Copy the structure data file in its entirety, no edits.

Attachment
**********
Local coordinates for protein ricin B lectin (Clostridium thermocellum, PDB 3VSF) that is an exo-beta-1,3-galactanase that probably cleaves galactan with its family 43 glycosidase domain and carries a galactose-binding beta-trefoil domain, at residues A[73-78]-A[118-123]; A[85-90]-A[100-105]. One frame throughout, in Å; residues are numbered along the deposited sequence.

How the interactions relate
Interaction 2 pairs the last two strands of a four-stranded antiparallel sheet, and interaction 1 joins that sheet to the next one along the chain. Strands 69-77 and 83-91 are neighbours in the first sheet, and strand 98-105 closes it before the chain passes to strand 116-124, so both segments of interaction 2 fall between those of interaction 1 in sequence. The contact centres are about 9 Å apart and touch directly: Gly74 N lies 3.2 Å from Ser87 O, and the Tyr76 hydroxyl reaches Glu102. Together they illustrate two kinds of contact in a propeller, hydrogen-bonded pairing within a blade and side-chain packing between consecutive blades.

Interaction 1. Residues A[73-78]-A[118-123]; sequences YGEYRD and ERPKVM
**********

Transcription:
Local coordinates for protein ricin B lectin (Clostridium thermocellum, PDB 3VSF) that is an exo-beta-1,3-galactanase that probably cleaves galactan with its family 43 glycosidase domain and carries a galactose-binding beta-trefoil domain, at residues A[73-78]-A[118-123]; A[85-90]-A[100-105]. One frame throughout, in Å; residues are numbered along the deposited sequence.

How the interactions relate
Interaction 2 pairs the last two strands of a four-stranded antiparallel sheet, and interaction 1 joins that sheet to the next one along the chain. Strands 69-77 and 83-91 are neighbours in the first sheet, and strand 98-105 closes it before the chain passes to strand 116-124, so both segments of interaction 2 fall between those of interaction 1 in sequence. The contact centres are about 9 Å apart and touch directly: Gly74 N lies 3.2 Å from Ser87 O, and the Tyr76 hydroxyl reaches Glu102. Together they illustrate two kinds of contact in a propeller, hydrogen-bonded pairing within a blade and side-chain packing between consecutive blades.

Interaction 1. Residues A[73-78]-A[118-123]; sequences YGEYRD and ERPKVM